So, if in the future, you want to update your trim (which I do) you won't have to worry about the possibility have needing to paint again. I'm still not sure why my husband listened to me when I told him we didn't need to take off the trim. I secretly think he was waiting to soak up that "I told you so" moment.
4 Things You Need to Know Before You Paint

Use the Wider Painter's Tape

We used the Duck Brand 1" Clean Release Painter's Tape. I actually bought a three pack from Wal Mart. The tape worked great! However, I should have known better than to think that the smaller tape would be enough to wholly protect everything.

Based on my experiences, you’re better off buying the wider tape! I'll definitely be using the 1" tape in the boys room for some detailing work I'll need to do. As far as protecting the ceiling and any trim/molding I can't remove, I'll be using the wider tape. I also plan on taping down a plastic sheet on the floor with the wide tape, which brings me to my next tip.

Protect the Floor and Do It Well

We had a tarp in our garage that was left by the previous inhabitants of this house. I was sure it'd be a great way to protect our wood floors during painting. However, I didn't tape it down or anything and it was really no help at all since it didn't cover the whole floor.

If there was only one person painting, that would be okay. However, typically there was my husband and me or my husband and a helper. So, paint drips happened. Oh, and my cat decided to jump onto a freshly painted window sill and then prance across the living room floor. Probably some new age way of marking his territory, I guess.

Anyway, next time I want to buy plastic sheeting or a drop cloth and secure it to the floor. However, eHow has some other suggestions, so I might look into those too.

Buy Extra Paint

Unless you've painted a particular room a time or two before, chances are that you're guesstimating how much paint it will take. Well, this guesstimating left me having to do two extra trips to buy paint for our living room.

My advice is to think about how much paint you'll need and buy at least one extra can. You don't want to get down to the last wall you need to paint and be fully motivated to do so, only to realize you're out of paint.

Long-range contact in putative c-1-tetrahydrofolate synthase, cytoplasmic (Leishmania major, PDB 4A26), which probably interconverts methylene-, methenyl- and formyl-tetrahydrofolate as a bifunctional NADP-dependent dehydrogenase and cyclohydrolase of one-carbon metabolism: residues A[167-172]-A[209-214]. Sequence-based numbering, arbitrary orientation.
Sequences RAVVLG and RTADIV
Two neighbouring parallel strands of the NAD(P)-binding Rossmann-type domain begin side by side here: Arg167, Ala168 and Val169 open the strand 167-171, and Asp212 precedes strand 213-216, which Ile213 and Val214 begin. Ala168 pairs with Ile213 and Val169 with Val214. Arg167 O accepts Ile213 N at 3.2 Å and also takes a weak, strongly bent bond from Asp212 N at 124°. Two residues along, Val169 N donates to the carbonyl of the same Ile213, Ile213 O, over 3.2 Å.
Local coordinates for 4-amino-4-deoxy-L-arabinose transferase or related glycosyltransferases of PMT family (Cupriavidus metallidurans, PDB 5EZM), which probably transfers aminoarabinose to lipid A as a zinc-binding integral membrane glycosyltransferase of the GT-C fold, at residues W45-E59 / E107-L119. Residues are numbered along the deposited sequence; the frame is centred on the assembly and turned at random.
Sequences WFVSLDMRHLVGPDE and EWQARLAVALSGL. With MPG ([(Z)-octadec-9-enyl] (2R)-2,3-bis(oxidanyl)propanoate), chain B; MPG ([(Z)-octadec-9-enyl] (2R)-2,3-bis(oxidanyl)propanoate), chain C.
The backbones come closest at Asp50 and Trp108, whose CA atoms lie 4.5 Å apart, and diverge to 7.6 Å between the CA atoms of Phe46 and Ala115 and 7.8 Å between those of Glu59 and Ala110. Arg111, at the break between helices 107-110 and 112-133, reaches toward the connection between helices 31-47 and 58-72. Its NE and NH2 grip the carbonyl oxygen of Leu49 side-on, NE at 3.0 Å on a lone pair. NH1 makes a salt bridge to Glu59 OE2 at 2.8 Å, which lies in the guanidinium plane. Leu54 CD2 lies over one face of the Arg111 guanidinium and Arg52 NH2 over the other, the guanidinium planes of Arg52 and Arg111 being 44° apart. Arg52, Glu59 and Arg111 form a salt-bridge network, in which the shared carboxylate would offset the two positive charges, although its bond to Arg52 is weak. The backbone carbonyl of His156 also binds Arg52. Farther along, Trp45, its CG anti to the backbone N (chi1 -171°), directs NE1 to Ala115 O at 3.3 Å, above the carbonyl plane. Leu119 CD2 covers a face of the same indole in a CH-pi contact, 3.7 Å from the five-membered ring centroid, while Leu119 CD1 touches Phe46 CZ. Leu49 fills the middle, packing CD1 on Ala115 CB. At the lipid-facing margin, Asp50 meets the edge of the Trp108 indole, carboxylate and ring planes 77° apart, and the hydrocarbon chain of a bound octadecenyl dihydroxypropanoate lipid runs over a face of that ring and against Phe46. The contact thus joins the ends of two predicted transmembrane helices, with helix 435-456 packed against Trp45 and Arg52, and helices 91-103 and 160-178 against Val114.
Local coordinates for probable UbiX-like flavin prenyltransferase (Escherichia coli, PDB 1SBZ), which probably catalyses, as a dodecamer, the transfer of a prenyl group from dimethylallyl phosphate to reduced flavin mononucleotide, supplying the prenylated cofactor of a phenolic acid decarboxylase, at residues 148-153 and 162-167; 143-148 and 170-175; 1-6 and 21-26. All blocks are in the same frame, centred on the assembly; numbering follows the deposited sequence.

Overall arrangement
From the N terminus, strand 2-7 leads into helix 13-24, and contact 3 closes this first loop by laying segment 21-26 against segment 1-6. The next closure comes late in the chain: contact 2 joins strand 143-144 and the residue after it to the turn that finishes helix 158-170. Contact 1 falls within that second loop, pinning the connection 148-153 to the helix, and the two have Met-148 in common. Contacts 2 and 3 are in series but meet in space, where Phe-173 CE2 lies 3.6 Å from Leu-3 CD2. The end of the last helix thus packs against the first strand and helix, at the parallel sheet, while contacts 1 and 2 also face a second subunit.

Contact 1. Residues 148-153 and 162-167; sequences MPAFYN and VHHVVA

Some stores will let you return or exchange unopened paint, so you can check on that if you're worried. Personally, I don't think it's a terrible idea to have extra paint lying around.

Before & After

Before and After Painting the Living Room
The lighting is horrible in the before picture, but you should be able to see what an ugly pea-green the room was! I know it looks very minimalistic right now, but I was trying to avoid shoving crap back into the room that I don't want in there long term.

Of course, much of that crap has now accumulated in the extra space in the dining room. Anyway, I'm super happy with how it turned out. It's so much brighter. I can't wait to get new curtains (and furniture and other stuff, but I'm getting ahead of myself there). So, it's not designer living, but it’s definitely an improvement!
That collage is  from The Coffee Shop Blog!

Love it? Pin it!

4 Things You Need to Know Before Painting

7 Days to a Deep Cleaned House with Printable Checklist


Just before I delivered surro baby, I was agonizing over my dirty house.  After all, I was about to have my first c-section ever and was probably not going to be able to do anything at all for a while after, right?  Well, that turned out to be a little bit of an extreme assumption on my part, but nonetheless, it’s what I believed.

<< Just want to skip to the printable?  Click here! >>

So, as a push present to myself I created a deep clean list check list and paid someone—AKA my mom—to come clean my house while I was at the hospital delivering.  I’d never done this before but I remembered from delivering my own kids dreading going home to a potentially dismantled house from the days I’d spent at the hospital.

I kept this checklist for myself and am currently working through it to deep clean the house after several weeks of my kids and husband being home for Christmas break/shutdown.  The chaotic holiday break left the house dismantled and I’m always more relaxed and happy when the house is organized and clean.

Related Post: Organize Your Shower with a Shoe Organizer

To get your house deep cleaned in 7 days or less, work through at least one section of the checklist a day.

I like to start by going through the house and doing general pick up of clothes, trash, toys, dishes and clutter.  I sometimes take the time to sweep the entire downstairs—we have all wood flooring—at this point, too.

After that, I go room by room and complete the check list.  If you have other stuff to add, I’ve included some blank lines at the end.

Deep Clean Printable

If you’re exceptionally motivated, with plenty of “spare” time, and the kids will be gone basically all day…you might be able to complete this awesome checklist in one day!  If you’re super lucky, you can’t just hire someone to clean your house for you and have them use this list for reference.